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The Daily Dispatch: January 9, 1861., [Electronic resource], The National crisis. (search)
[special Dispatch to the Richmond Dispatch.]Washington rumors. Washington, Jan. 8. --A dispatch, it is said, has been received from Charleston, stating that Major Anderson being notified that Federal troops were on their way to reinforce him, wrote a letter to the commander at Fort Moultrie, saying that if the steamer was interrupted he would fire on that fort. The reply he received is said to have been a defiant one. The President promised Hon. A. R. Boteler, of Virginia, that no troops should be sent to Harper's Ferry. Seventy-five, however, have been sent there, Zed.
The Daily Dispatch: January 9, 1861., [Electronic resource], Incidents of the late earthquake in
From Washington. Washington, Jan. 8. --It is understood that the prominent members of the Diplomatic corps have addressed this Government with reference to the commercial interests of their respective countries in view of the present political troubles, and what degree of protection may be expected, or something to this effect.--The government, however, has not yet replied. The returns from South Carolina postmasters show that postal business is progressing there as usual. Salutes were fired here to-day in memory of the battle of New Orleans.
The Daily Dispatch: January 9, 1861., [Electronic resource], An
Underground Railroad Sell. (search)
Resignation of Secretary Thompson. Washington, Jan. 8. --Secretary Thompson, of the Interior, to-day resigned, on the ground that after the order to reinforce Major Anderson was countermanded on the 31st December, there was a distinct understanding that no troops should be ordered South, without the subject being considered by, and decided on in, the Cabinet. At the Cabinet meeting on the 2nd inst., the matter was again debated, but not determined. Notwithstanding these facts, the Secretary of War, without the knowledge of Mr. Thompson, sent 250 troops in the Star of the West, to reinforce Major Anderson.--Not learning of this until this morning, he now resigns on hearing it.
The Daily Dispatch: January 9, 1861., [Electronic resource], From
Later from Mexico — the capital in theHands of the Liberals. New Orleans, Jan. 8. --The British steamer Valorous, from Vera Cruz, bound to Pensacola, touched at Southeast Pass to-day, and reported that Miramon was completely routed on the 22d by the Constitutionalists. On Christmas, the Liberal army entered the capital. Puebla had also capitulated. Juarez had been sent for, and goes to the capital on the 3d. It is supposed the war is over. The City of Mexico was tranquil.
The Daily Dispatch: January 9, 1861., [Electronic resource], Another Slaver. (search)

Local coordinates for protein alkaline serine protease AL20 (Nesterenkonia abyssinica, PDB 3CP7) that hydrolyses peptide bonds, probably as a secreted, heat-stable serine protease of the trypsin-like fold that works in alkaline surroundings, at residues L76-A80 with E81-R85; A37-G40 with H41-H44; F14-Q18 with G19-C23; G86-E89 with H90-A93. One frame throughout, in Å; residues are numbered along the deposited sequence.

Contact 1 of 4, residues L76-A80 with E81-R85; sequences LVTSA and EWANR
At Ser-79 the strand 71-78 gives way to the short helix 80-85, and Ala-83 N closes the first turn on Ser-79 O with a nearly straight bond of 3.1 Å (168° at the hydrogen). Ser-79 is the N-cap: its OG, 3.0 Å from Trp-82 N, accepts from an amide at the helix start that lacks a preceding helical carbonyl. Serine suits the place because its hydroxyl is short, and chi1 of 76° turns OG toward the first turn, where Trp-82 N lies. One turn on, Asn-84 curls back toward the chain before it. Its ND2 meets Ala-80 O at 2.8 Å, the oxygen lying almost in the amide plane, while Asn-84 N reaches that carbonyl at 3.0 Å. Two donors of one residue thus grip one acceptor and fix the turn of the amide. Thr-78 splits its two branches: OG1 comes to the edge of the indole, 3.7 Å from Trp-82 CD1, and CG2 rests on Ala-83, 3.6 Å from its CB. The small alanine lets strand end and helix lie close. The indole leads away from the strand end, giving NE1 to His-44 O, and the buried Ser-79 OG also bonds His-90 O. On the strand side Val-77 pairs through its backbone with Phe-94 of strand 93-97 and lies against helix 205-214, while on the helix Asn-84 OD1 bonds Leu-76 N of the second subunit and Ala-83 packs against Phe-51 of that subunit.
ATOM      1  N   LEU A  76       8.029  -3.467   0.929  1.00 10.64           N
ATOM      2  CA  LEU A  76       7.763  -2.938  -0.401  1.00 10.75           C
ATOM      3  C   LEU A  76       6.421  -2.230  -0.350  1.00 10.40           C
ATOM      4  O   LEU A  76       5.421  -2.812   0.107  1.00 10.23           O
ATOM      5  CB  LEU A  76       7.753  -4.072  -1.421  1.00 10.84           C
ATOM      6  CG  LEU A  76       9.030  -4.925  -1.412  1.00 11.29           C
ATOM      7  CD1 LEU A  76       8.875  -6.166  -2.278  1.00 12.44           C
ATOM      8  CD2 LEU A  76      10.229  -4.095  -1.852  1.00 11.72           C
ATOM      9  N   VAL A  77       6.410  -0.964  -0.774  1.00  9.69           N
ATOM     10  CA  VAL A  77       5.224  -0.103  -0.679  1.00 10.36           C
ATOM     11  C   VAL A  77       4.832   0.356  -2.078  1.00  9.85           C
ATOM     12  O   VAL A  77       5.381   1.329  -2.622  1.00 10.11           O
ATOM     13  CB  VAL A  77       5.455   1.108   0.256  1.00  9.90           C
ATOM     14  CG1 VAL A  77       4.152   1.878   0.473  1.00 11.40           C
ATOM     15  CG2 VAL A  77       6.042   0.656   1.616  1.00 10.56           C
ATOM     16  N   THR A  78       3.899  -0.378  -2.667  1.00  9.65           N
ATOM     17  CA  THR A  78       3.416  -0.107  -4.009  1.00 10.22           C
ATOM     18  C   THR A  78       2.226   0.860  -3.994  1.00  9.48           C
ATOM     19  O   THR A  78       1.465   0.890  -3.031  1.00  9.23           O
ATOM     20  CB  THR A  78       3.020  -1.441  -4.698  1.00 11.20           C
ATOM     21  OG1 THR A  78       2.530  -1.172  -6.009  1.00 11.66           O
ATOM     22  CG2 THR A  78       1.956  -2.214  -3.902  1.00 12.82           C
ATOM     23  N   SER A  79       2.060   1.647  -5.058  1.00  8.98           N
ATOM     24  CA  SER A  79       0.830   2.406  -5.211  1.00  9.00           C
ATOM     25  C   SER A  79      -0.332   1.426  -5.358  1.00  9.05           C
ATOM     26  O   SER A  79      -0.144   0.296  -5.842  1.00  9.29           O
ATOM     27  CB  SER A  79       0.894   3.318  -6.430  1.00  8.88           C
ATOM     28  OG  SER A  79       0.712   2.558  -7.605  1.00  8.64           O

Message of the Governor of Tennessee. Nashville, Tenn., Jan. 8. --The Governor's Message to the Legislature recommends that the question of calling a Convention be left to the people. He says the remedy for the present evils exists only in constitutional amendments, and in case of the refusal thereof, Tennessee should maintain her equality and independence out of the Union. He recommends that the militia be reorganized and arms purchased.
The Daily Dispatch: January 9, 1861., [Electronic resource], Earthquake at the
Fire-arms. Washington, Jan. 8. --The Government declines to dispose of any more fire-arms for the present. The stock in private hands in New York and other cities has been exhausted, and the manufacturers have large orders ahead. It is reported orders have already gone to England for a large supply.
The Daily Dispatch: January 9, 1861., [Electronic resource], Frightful murder. (search)
Seizure of at vessel--Fortress Monroe. Hampton Roads, Jan. 8. --The schooner G. W. Lutel, of Staten Island, N. Y., has been seized for a violation of the Virginia inspection laws. It is reported that active measures for defence are progressing at Fort Monroe.
The Daily Dispatch: January 9, 1861., [Electronic resource], Suicide of a policeman. (search)
Arming North Carolina. Raleigh, N. C., Jan. 8. --The Senate bill for arming the State was up in the House to-day, and was passed — ayes 73, nays 26. Weather spring like. All quiet.
The Daily Dispatch: January 9, 1861., [Electronic resource], A long walk. (search)
Movement of U. S. Troops. Boston, Jan. 8. --The steamer Jos. Whitney is being chartered to convey troops and munitions of war from Boston to Fort Tortugas. Election of Pennsylvania U. S. Senator. Harrisburg, Pa., Jan. 8.--Mr. Cowan (Rep.) has been elected U. S. Senator, in place of Bigler. He is not a radical abolitionist, and was formerly a Clay whig.
The Daily Dispatch: January 9, 1861., [Electronic resource], Fire at
Northern Markets. New York, Jan. 8. --Cotton firm Flour 5 cents lower--Southern firm at $5.75 @ $5.90. Wheat heavy — white $1.20. Corn lower — mixed 68 @ 70; new white and yellow 65 ½c. Pork firm — mess $16.75; prime $11.50 @ 13. Lard firm at 10 ½ @ 10 6/8 Whiskey firm at 20 Sugar firm — Orleans 6 @ 7 ¼c; Muscovado 5 ¼ @ 6 Coffee firm Orleans Molasses 35 @ 37 Turpentine firm at 35 @ 37 Rosin firm at $1.26. Rice steady at 3 ¾ @ 3 ⅞c. Stocks rather better — N. Y. Central's 78